Pastors are trained to care for people, but not to the detriment of themselves and their families. Pastor Mike Van Kampen of Alongside Ministries, a counseling & retreat center for clergy, relates some of the pressures, needs, and expectations ministers can struggle with. He also suggests ways that congregations can take better care of their leaders and perhaps see them in new way. Karen Saupe hosts.
January Series guest
In a society where the term Christian is too often associated only with hypocrisy, judgmentalism, and anti-homosexuality, many young people of the faith are distancing themselves from religious labels. They say their focus is fighting FOR the world and its restoration—not fighting OFF the world. Gabe Lyons is founder of Q ideas.org, a learning community that mobilizes Christians to advance the common good. He discusses his research for his book The Next Christians: the Good News About the End of Christian America.
By 2050, the majority of the U.S. population will be nonwhite. The American church will make this transition even sooner, and if successful, will position itself as a model to the rest of society. Soong-Chan Rah, of North Park Theological Seminary and author of The Next Evangelicalism: Freeing the Church from Western Cultural Captivity, suggests ways we can make room for a richness that will benefit us all. Shirley Hoogstra hosts.
The more power people have, the more choices they have to use or abuse it. Although some believe the most spiritual path is to renounce power in favor of a life of service, Andy Crouch, contributing editor for Christianity Today and author of Culture Making: Recovering Our Creative Calling, suggests creative strategies for using power to help others flourish. Shirley Hoogstra hosts.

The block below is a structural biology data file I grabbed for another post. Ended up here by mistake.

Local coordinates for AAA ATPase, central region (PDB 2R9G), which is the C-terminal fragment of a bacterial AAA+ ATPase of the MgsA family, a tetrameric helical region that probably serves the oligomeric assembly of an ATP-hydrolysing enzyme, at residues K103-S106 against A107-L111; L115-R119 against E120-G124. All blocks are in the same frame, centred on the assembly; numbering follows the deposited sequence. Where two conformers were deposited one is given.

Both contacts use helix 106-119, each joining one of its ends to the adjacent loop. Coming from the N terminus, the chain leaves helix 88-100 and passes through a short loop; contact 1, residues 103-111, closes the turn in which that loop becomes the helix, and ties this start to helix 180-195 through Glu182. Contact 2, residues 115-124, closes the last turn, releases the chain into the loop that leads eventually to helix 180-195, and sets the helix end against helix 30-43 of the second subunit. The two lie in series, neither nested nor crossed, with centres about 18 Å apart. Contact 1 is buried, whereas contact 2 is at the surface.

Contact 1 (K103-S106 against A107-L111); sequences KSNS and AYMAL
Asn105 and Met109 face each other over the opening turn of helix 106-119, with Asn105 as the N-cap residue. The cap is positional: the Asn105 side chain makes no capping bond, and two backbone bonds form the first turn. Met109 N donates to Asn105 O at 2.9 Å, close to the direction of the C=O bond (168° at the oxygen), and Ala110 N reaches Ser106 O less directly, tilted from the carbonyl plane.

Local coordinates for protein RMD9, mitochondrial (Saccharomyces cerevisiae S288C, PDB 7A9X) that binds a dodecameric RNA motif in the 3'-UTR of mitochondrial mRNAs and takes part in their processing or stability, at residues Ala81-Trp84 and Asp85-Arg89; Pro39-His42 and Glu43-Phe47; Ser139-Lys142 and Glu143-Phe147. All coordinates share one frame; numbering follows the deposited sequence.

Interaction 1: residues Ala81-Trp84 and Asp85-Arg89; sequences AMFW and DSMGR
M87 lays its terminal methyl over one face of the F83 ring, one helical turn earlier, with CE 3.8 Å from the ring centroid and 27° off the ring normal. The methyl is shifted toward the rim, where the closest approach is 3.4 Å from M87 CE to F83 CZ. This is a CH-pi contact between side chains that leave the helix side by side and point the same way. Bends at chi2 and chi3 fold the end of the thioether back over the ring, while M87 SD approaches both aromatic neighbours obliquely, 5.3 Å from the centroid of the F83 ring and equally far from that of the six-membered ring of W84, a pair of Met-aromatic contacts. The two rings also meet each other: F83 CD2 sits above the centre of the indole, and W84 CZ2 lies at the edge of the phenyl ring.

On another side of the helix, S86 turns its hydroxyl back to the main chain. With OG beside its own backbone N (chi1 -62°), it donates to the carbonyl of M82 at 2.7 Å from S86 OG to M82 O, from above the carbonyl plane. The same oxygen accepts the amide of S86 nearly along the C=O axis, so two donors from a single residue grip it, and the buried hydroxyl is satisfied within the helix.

There's a growing skepticism among young people toward Christianity, and Christians don't even seem to be aware of it. Public opinion pollster David Kinnaman, president of The Barna Group and author of unChristian: What a New Generation Really Thinks About Christianity, explains what young adults are looking for and why they're not finding it at church. Shirley Hoogstra hosts.
If American Christians gave away just ten percent of their income, the resulting eighty-five billion dollars could fund—and solve—many of the world's most pressing needs. Patricia Snell of Notre Dame's Center for the Study of Religion and Society, and co-author of Passing the Plate: Why American Christians Don’t Give Away More Money, describes the motives, practices, and myths of charitable giving. Shirley Hoogstra hosts.
Christianity was born in the Middle East, yet it's a minority religion there. Egyptian minister Victor Makari, Middle East liasion for the Presbyterian Church (U.S.A.), relays the challenges and dreams of Christians living there and how U.S. churches can partner with them. Shirley Hoogstra hosts.
"Coffee, candles, and couches" is how some critics describe the style of emergent churches, which are popping up across the U.S. and Europe. As usual, popularity brings questions and concerns. Pastor Kevin DeYoung and writer Ted Kluck, from Lansing, MI, describe theirs for host Shirley Hoogstra as they discuss their book, Why We¹re Not Emergent (by Two Guys Who Should Be).
Who is God? Do we dare answer, or does defining become confining? It's a big question of the emergent church; philosopher Peter Rollins, founder of the Ikon emergent community in Northern Ireland, offers big answers in his books How Not to Speak of God and The Fidelity of Betrayal. Shirley Hoogstra hosts.
In Protestant churches, Mary the mother of God takes the stage at Christmas, only to disappear backstage for the rest of the year. Should she play a leading role year-round? Christianity Today's Timothy George, founding dean of Beeson Divinity School in Birmingham, Alabama, tells host Karen Saupe what evangelicals can learn from why Catholics revere Mary.
Martin Luther King, Jr. famously pronounced eleven o'clock Sunday morning as the most segregated hour in America. How can churches work to reverse this trend? Sociologist Gerardo Marti of Davidson College tells host Shirley Hoogstra about his research on what works and what doesn't.